Straw man is an informal fallacy that’s used in arguments and debates. It can also be heard in everyday conversations, especially those focused on controversial or difficult topics. When someone uses this argumentative technique, they try to assert the superiority of their opinion, side, or idea over the opposition.
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Definition of Straw Man
A straw man argument is that which purposely misunderstands and attempts to refute an argument. For example, someone who hears another’s idea wants to disagree with it and therefore pretends that the idea was different somehow, making it easier to refute successfully. Someone might use this type of argument in politics, social conversations, and even in academic settings. It is a powerful way to mislead the audience and make them believe that the person using the straw man argument has successfully won an exchange.
The term likely originated from the image it evokes of a straw man, someone without a true physical body or any strength behind his argument. It is a false argument, just like a scarecrow is a false man.
Examples of Straw Man Arguments
The Babylonian Captivity of the Church by Martin Luther
This text is commonly cited as the earliest written example of a straw man arguments. In it, he responds to the Catholic church’s arguments regarding his criticism. He describes how the Church has purposefully misunderstood what he’s trying to accomplish. They claim that he wants to stop serving the Eucharist according to a specific practice, but Luther disagrees. He asserts that he never made this argument and that it is the Church itself who wants to change this element of church services. When writing about the disagreement, according to Wikipedia, he said: “they assert the very things they assail, or they set up a man of straw whom they may attack.”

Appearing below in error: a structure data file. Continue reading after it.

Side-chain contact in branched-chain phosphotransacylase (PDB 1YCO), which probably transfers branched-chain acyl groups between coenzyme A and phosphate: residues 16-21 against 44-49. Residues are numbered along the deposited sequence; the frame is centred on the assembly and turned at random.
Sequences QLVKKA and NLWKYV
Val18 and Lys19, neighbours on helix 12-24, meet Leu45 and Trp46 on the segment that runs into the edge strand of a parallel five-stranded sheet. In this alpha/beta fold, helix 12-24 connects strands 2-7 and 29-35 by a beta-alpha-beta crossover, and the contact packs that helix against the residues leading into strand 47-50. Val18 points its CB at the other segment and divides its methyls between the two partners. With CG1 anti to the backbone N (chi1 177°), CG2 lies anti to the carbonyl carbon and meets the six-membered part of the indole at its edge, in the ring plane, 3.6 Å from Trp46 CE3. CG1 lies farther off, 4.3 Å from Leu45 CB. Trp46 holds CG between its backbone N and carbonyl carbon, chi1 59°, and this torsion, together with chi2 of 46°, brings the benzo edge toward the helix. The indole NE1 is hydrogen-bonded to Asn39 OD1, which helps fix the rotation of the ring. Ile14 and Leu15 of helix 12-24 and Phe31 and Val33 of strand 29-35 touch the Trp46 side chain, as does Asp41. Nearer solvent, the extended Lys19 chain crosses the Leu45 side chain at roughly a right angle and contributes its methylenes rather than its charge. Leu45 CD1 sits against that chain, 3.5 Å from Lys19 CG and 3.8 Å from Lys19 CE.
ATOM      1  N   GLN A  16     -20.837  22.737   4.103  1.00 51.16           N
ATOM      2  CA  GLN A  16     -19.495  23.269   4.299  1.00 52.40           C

The Crucible by Arthur Miller
This famous play, which was written in 1953, dramatizes part of the Salem witch trials. There are a few well-known sections of the play. One of the best is the court case regarding Procter’s innocence. The following lines appear in the play and present readers with an example of a straw man argument:
Procter: I have no love for Mr. Parris. It is no secret. But God I surely love.
Cheever: He plow on Sunday, sir.
Danforth: Plow on Sunday!
Cheever: I think it be evidence, John. I am an official of the court, I cannot keep it.
Procter: I – I have once or twice plowed on Sunday. I have 3 children, sir, and until last year my land give little.
Cheever suggests that Procter is guilty because he works on Sunday. Rather than focusing on the actual case, he turns to a personal matter. His morality is now on trial.
Othello by William Shakespeare
In Othello, readers can find an interesting example of a straw man argument when Othello speaks to his wife, Desdemona. The following lines can be found in Act V Scene 2. They involve an argument between the two characters that reads as follows. Desdemona says:
And have you mercy too! I never did
Offend you in my life, never loved Cassio
Then Othello follows with:
By heaven, I saw my handkerchief in ‘s hand.
O perjured woman, thou dost stone my heart,
I saw the handkerchief.
Othello’s actions are controlled by rage and his perception of what his wife has been up to. He’s been convinced by Iago that his wife is cheating on him, and there’s nothing that she could say to change his mind.